As David noted, since the summands aren't in general integers, it's difficult to give a combinatorial interpretation to the formula. However, if we multiply by $a$ or $b$ we get integers and we can give a combinatorial interpretation to the identity that we obtain (though doing this destroys the symmetry between $a$ and $b$).

If we multiply by $b$, the sum may be written
`\[\sum_{k=0}^a (-1)^k \binom{a+b-k-1}{a-k}\binom{b}{k}.\]`

This is a special case ($m=a+b-1$) of the more general identity
`\[\sum_{k=0}^a (-1)^k\binom{m-k}{a-k}\binom{b}{k} = \binom{m-b}{a},\]`

which we can prove combinatorially. (Incidentally, this identity is a form of Vandermonde's theorem.)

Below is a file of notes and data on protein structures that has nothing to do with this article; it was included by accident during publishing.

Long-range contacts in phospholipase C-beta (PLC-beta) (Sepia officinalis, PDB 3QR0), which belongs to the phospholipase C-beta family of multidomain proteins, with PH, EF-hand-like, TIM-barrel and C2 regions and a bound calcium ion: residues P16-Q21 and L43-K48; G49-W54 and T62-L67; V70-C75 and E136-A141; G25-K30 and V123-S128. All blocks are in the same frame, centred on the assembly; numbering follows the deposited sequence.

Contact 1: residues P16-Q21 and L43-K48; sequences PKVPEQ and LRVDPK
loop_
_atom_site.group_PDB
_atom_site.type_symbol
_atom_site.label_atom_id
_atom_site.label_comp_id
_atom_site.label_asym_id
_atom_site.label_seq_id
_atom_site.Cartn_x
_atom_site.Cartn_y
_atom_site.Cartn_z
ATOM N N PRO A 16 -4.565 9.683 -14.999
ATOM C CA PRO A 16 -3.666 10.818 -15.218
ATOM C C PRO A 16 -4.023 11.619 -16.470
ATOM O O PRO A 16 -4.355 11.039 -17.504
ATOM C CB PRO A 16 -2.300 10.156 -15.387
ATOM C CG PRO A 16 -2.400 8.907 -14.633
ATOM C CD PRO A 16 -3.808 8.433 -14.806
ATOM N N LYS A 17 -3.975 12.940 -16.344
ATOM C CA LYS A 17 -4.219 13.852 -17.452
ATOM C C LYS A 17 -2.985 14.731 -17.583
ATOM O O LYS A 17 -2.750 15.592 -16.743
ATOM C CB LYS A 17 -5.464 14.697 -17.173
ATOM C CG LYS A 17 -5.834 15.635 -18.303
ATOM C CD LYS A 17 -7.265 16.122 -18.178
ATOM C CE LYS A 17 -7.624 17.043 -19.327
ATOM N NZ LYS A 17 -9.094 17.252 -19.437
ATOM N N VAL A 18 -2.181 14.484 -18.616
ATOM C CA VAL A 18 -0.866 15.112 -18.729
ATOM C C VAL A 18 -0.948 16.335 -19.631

To prove this formula, we start with a set $M$ of size $m$, with a subset $B$ of size $b$. To interpret $\binom{m-k}{a-k}\binom{b}{k}$, we choose a $k$-subset $K$ of $B$ and then choose an $(a-k)$-subset $C$ of $M-K$. The right side $\binom{m-b}{a}$ counts pairs $(K,C)$ in which $K$ is empty and $C$ is an $a$-subset of $M-B$. To prove the identity, we find an involution on the set of pairs $(K,C)$ not of this form that changes the parity of $|K|$. The pairs $(K,C)$ to be canceled are those in which $K\cup C$ contains at least one element of $B$. Then the involution moves the smallest element of $(K\cup C) \cap B$ from $K$ to $C$ or from $C$ to $K$.